4. Why the parliament should be excluded while respected bodies that promote accountability and transparency internationally such as the Carter Center advocate as a standard that all three branches of government should be subject to FOI law. The Australian FOI act was marked down on this in an international survey last year that saw it ranked 39 of 89 laws examined. And why in contrast to the home of Westminster, and elsewhere  where parliaments are covered, our's should be beyond the scope of FOI.

5. Why expenditure by parliamentary departments of funds allocated or administered on behalf of other agencies, around $230 million in this year's budget, by my reckoning (see 1.20), should not be subject to the same accountability and transparency requirements as other government agencies. Apart from what the 800 plus employees of the three departments do with public money, the allocations appear (it's murky territory) to include funds for salaries and electorate allowances of parliamentarians, additional salaries of parliamentary office holders, superannuation entitlements, resettlement allowance payments, and services and facilities to support parliamentarians in Parliament House including the cost of office accommodation, computing and other equipment, telephones, newspapers and stationery. And perhaps while the Speaker Mr Slipper who is accountable for the Department of House of Representatives is under investigation regarding travel as an MP, travel and entertainment for office holders such as the speaker and deputy speaker when on business connected to that office.

Let's hope common sense and good public policy prevails.

Monday, May 28, 2012

Privacy law reform stage 1 in parliament's safe hands

Attorney General Roxon introduced the Privacy Amendment (Enhancing Privacy Protection) Bill 2012 in Parliament last week, outlining some of the changes in a second reading speech and this media release- Ensuring your right to privacy prevails (pdf)

Media headlines were mostly positive, although you wonder how many made it beyond the media release to the 236 pages of amendments that have to be read in conjunction with the act to make sense of it all. (Admission-I didn't get through to the end either.) (Addition: Canberra academic Bruce Arnold writing for The Conversation says "too early to cheer.")

The marketing industry doesn't like what it sees. Most other commentary welcomes the bill as a (exceedingly slow) step forward on the issues the government carved out as "first stage" reforms from the ALRC report delivered four years ago. With the notable exception of the Australian Privacy Foundation.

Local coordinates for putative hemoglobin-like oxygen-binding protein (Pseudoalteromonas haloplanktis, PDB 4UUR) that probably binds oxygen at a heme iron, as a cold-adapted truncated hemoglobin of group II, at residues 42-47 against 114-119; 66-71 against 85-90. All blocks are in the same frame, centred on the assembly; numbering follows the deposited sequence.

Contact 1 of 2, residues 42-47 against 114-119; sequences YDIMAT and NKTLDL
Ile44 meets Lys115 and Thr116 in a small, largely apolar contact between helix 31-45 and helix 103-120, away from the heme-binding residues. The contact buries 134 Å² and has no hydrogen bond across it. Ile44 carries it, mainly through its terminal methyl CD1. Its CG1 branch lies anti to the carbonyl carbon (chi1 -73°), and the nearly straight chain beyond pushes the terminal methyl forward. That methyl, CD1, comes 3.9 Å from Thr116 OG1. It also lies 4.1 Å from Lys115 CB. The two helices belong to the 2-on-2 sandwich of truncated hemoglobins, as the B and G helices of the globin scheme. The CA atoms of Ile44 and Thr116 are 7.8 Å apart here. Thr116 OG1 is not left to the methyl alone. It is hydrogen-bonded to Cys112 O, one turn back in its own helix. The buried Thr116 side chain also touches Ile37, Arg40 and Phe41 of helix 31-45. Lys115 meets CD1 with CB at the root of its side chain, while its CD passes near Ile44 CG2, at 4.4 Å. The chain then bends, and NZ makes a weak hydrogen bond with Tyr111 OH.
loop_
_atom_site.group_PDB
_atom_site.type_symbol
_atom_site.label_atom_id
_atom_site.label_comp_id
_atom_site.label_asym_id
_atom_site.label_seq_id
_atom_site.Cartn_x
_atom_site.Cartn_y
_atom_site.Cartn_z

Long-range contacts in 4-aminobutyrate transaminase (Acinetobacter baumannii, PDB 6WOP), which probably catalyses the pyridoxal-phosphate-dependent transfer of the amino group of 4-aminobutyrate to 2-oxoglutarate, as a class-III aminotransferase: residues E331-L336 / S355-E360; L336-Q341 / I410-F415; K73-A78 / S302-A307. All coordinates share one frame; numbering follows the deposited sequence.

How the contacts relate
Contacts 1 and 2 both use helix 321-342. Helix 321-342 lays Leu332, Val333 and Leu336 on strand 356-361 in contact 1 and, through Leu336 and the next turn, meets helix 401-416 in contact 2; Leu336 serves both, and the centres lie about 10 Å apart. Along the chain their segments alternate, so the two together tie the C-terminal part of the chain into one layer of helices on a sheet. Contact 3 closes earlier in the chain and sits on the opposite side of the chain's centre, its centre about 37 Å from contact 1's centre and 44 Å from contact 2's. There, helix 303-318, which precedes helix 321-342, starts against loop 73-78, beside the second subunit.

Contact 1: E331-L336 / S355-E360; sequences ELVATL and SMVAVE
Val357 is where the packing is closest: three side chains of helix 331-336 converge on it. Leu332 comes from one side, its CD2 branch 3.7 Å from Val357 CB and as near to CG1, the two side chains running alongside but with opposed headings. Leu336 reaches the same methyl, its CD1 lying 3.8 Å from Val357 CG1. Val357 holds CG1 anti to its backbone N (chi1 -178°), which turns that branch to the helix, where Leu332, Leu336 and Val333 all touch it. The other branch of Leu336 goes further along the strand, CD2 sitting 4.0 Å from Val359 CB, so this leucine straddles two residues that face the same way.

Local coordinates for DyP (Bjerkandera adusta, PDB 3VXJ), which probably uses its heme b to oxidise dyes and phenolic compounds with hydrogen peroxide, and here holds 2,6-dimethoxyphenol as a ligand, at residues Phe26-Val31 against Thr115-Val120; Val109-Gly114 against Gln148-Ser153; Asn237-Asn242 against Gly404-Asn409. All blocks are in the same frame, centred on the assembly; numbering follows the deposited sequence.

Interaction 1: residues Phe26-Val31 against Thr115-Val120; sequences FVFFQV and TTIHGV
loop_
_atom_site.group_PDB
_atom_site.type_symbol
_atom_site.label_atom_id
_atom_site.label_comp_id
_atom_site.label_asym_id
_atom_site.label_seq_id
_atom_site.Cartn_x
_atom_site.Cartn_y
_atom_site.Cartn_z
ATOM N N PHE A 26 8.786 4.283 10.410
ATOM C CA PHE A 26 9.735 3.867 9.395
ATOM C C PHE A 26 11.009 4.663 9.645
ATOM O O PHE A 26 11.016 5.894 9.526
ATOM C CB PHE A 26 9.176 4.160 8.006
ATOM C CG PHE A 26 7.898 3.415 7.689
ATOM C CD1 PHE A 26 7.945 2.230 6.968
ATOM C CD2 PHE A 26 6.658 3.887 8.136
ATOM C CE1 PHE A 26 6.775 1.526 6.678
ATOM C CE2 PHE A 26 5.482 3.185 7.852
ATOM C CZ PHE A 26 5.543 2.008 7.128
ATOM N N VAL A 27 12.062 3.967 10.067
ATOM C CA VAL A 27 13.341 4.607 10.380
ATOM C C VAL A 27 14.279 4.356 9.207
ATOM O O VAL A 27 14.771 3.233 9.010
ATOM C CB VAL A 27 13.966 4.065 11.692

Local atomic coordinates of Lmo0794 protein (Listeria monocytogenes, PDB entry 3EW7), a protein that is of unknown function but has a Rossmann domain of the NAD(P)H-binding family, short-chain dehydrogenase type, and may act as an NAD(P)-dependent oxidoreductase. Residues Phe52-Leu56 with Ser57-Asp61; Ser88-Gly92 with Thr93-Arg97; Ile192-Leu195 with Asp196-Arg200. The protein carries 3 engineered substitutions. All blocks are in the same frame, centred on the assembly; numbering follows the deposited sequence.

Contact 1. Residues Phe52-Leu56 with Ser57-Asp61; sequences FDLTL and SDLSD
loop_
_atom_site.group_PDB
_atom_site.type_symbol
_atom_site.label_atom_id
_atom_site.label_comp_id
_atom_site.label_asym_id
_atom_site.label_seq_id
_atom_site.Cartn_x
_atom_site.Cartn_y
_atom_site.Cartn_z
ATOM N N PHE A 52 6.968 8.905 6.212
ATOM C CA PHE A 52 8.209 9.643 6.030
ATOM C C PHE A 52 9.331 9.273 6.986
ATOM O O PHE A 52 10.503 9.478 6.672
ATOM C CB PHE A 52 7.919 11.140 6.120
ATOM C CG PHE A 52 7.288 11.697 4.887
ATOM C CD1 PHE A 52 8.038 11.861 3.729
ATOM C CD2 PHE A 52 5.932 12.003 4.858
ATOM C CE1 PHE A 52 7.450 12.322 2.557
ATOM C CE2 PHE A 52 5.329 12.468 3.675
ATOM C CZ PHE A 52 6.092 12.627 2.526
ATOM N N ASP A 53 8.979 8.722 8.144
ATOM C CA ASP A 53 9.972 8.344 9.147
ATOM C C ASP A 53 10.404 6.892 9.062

While the Attorney General says the "bill will bring Australia's privacy protection framework into the modern era" and will tighten up the rules around how companies and organisations can collect, use and disclose personal information, the APF describes it as a backward step, and sets out why the 'Anti-Privacy Bill' Should be Scrapped (pdf). 

 I doubt if there will be many takers for that option. The bill is yet to pass the House and then face the Senate. Let's hope it's somewhat familiar territory there, although in Senate Estimates last week Shadow Attorney General Senator Brandis had a bee in his bonnet about the size of the ALRC report, regardless of its scope and the complexity of the issues:
It has seemed to me for quite a long time now that, although the Australian Law Reform Commission does wonderful work of the very highest standard, it does, if I may say so, somewhat overcapitalise its research. Let me give you an example of what I mean. The privacy report of a few years ago was nearly 2,700 pages long. I am not aware of anyone—academic, government body, think tank; any institution in the world—that has produced a 2,700-page document about privacy.
Provisions in the bill as passed won't come into effect until nine months after assent.  E-health is being dealt with separately and other major issues await stage 2 consideration including exemptions including for smaller business, media organisations in the conduct of journalism and political parties, serious data breach notifications and a statutory cause of action for serious invasion of privacy. Privacy law reform still has a long way to go.

Sunday, May 27, 2012

Knowledge of subject and FOI both needed in reaching decisions on access

In the Senate Estimates hearing last week with the Department of Prime Minister and Cabinet, Australian Greens Senator Ludlam raised the handling of his freedom of information application for documents including communication with the governments of the United States and Sweden on the potential extradition or temporary surrender of Julian Assange. 

The request had been refused on the basis that processing would involve the substantial and unreasonable diversion of agency resources. The decision maker, Mr Peter Docwra, then the chief information officer had been deputy head of the WikiLeaks task force set up in PM&C following "cablegate". This wasn't mentioned in the FOI correspondence with Senator Ludlam who said he found out from the newspapers about Docwra's previous involvement.

(Update: Philip Dorling of Fairfax has obtained some heavily redacted documents.)